Sen. Susan Collins, R-Maine, speaks during a confirmation hearing for Secretary of Health and Human Services nominee Xavier Becerra before the Senate Health, Education, Labor and Pensions Committee, Tuesday, Feb. 23, 2021 on Capitol Hill in Washington. Credit: Sarah Silbiger / Pool via AP

Sen. Susan Collins is pleading with the Biden administration to reconsider the restrictions on the U.S.-Canada border crossings that were imposed in March last year due to the pandemic.

Collins, a Republican, called on the administration to work with her to find an “equitable solution” for border communities in a Feb. 16 letter to the Department of Homeland Security Secretary Alejandro Mayorkas.

“While I appreciate the need to limit nonessential travel into the United States in order to prevent further spread of COVID-19, these restrictions should reflect the localized risk levels along our border, and allow for certain common-sense exceptions, such as visits among close relatives or day-to-day local commerce in low-COVID-19 transmission areas,” Collins wrote.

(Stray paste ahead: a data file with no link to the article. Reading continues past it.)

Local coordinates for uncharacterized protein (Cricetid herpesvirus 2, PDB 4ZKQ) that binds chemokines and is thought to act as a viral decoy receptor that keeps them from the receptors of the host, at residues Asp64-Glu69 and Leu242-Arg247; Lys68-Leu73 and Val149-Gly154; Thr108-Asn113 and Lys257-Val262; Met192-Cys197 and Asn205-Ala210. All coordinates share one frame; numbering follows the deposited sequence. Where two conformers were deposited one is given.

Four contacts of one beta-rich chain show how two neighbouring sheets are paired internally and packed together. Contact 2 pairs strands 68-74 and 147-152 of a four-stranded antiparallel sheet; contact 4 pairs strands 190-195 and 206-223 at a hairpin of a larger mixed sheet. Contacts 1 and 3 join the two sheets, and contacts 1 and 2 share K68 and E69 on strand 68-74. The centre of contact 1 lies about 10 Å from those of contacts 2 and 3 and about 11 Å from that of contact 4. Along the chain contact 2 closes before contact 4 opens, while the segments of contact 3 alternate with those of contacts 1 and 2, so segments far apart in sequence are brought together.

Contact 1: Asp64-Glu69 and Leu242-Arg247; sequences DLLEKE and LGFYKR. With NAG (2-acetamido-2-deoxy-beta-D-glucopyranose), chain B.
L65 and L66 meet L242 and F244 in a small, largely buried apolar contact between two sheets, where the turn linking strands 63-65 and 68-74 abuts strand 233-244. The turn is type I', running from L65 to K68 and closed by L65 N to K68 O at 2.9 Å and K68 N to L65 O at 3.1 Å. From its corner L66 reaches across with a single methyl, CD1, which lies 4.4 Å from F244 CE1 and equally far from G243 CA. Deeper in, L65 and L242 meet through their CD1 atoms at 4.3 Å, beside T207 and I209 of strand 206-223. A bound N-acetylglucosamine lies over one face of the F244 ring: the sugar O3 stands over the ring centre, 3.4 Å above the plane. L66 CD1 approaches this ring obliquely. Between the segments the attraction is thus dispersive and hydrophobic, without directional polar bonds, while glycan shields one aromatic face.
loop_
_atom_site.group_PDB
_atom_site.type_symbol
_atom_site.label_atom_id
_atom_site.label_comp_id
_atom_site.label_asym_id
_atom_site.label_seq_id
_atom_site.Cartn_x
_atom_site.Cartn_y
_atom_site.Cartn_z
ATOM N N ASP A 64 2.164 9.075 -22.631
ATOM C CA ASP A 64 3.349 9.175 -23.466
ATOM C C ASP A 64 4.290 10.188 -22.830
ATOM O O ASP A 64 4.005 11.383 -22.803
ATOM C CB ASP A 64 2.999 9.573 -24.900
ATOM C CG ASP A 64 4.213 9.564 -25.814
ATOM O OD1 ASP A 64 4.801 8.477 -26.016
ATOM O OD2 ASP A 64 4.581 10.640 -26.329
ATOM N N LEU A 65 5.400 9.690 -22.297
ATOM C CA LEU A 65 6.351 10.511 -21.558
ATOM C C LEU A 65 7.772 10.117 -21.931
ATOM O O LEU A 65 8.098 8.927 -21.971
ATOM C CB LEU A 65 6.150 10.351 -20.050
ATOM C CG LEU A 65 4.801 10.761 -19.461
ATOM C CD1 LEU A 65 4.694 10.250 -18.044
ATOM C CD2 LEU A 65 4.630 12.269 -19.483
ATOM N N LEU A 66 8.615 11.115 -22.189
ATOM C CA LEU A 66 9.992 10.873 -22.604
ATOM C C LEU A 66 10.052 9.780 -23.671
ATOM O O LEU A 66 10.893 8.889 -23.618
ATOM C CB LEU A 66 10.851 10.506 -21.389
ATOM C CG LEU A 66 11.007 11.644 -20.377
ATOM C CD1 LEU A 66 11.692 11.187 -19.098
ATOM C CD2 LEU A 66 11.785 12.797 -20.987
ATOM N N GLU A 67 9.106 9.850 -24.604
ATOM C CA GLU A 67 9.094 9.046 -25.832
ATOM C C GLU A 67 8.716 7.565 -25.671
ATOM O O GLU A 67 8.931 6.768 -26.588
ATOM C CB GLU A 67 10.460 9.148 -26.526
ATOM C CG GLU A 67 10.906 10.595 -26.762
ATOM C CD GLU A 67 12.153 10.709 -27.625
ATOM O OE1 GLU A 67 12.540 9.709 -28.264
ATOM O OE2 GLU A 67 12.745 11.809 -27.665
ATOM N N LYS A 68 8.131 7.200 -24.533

This comes less than a week after DHS announced via Twitter that the U.S., Mexico and Canada had jointly agreed to maintain land border restrictions until March 21, cementing more than one year of border restrictions.

On the Canadian border, this has meant only for Canadian citizens, Americans with dual citizenship and family members and romantic partners are allowed to cross for non-essential purposes.

Collins has been calling on the U.S. government to consider localizing these restrictions since at least last June, when she sent a letter to then-Acting DHS Secretary Chad Wolf citing low case counts in U.S. border communities and strong social and economic ties between communities on either side of the border.

“I am concerned that border communities that have historically depended on day-to-day cross-border commerce will be left behind, even as their risk of COVID-19 transmission appears to remain low,” she wrote.

Subsequent letters from Collins to Wolf, Canadian Border Services Agency President John Ossowski, and former President Donald Trump — the latter cosigned by other Maine and New Hampshire lawmakers — made similar arguments. These letters were re-sent on Feb. 25 alongside her Feb. 16 plea.

That said, DHS’s announcement last week and Canada Prime Minister Justin Trudeau’s December 2020 statement refusing to ease restrictions until the pandemic is significantly more under control worldwide, indicate that neither government has any intention of opening the border soon.

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Hannah Catlin

Hannah Catlin is a reporter at the St. John Valley Times/Fiddlehead Focus in Madawaska, Maine.